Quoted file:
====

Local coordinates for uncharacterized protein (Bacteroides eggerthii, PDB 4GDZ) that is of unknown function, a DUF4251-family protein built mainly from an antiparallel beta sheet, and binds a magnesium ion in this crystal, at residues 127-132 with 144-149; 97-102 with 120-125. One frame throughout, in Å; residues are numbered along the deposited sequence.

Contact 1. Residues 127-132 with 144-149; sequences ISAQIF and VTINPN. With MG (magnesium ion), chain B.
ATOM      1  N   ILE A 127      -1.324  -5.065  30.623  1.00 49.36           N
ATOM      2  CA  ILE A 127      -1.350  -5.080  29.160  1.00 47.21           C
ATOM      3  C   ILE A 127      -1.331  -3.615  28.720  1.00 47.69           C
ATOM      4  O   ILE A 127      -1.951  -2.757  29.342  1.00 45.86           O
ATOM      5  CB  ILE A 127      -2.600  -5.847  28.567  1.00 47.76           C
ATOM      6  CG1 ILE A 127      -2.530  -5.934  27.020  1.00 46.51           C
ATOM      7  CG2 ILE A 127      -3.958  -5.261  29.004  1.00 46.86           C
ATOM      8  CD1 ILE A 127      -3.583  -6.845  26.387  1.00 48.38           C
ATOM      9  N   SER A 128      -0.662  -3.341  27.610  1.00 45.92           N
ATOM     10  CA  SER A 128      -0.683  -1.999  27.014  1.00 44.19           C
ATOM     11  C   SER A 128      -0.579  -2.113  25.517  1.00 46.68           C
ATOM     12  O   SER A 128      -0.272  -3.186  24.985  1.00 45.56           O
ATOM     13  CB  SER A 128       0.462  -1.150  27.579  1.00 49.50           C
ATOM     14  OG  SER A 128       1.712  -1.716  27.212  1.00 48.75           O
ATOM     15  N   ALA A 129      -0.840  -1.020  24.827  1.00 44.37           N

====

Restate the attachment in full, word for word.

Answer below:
Local coordinates for uncharacterized protein (Bacteroides eggerthii, PDB 4GDZ) that is of unknown function, a DUF4251-family protein built mainly from an antiparallel beta sheet, and binds a magnesium ion in this crystal, at residues 127-132 with 144-149; 97-102 with 120-125. One frame throughout, in Å; residues are numbered along the deposited sequence.

Contact 1. Residues 127-132 with 144-149; sequences ISAQIF and VTINPN. With MG (magnesium ion), chain B.
ATOM      1  N   ILE A 127      -1.324  -5.065  30.623  1.00 49.36           N
ATOM      2  CA  ILE A 127      -1.350  -5.080  29.160  1.00 47.21           C
ATOM      3  C   ILE A 127      -1.331  -3.615  28.720  1.00 47.69           C
ATOM      4  O   ILE A 127      -1.951  -2.757  29.342  1.00 45.86           O
ATOM      5  CB  ILE A 127      -2.600  -5.847  28.567  1.00 47.76           C
ATOM      6  CG1 ILE A 127      -2.530  -5.934  27.020  1.00 46.51           C
ATOM      7  CG2 ILE A 127      -3.958  -5.261  29.004  1.00 46.86           C
ATOM      8  CD1 ILE A 127      -3.583  -6.845  26.387  1.00 48.38           C
ATOM      9  N   SER A 128      -0.662  -3.341  27.610  1.00 45.92           N
ATOM     10  CA  SER A 128      -0.683  -1.999  27.014  1.00 44.19           C
ATOM     11  C   SER A 128      -0.579  -2.113  25.517  1.00 46.68           C
ATOM     12  O   SER A 128      -0.272  -3.186  24.985  1.00 45.56           O
ATOM     13  CB  SER A 128       0.462  -1.150  27.579  1.00 49.50           C
ATOM     14  OG  SER A 128       1.712  -1.716  27.212  1.00 48.75           O
ATOM     15  N   ALA A 129      -0.840  -1.020  24.827  1.00 44.37           N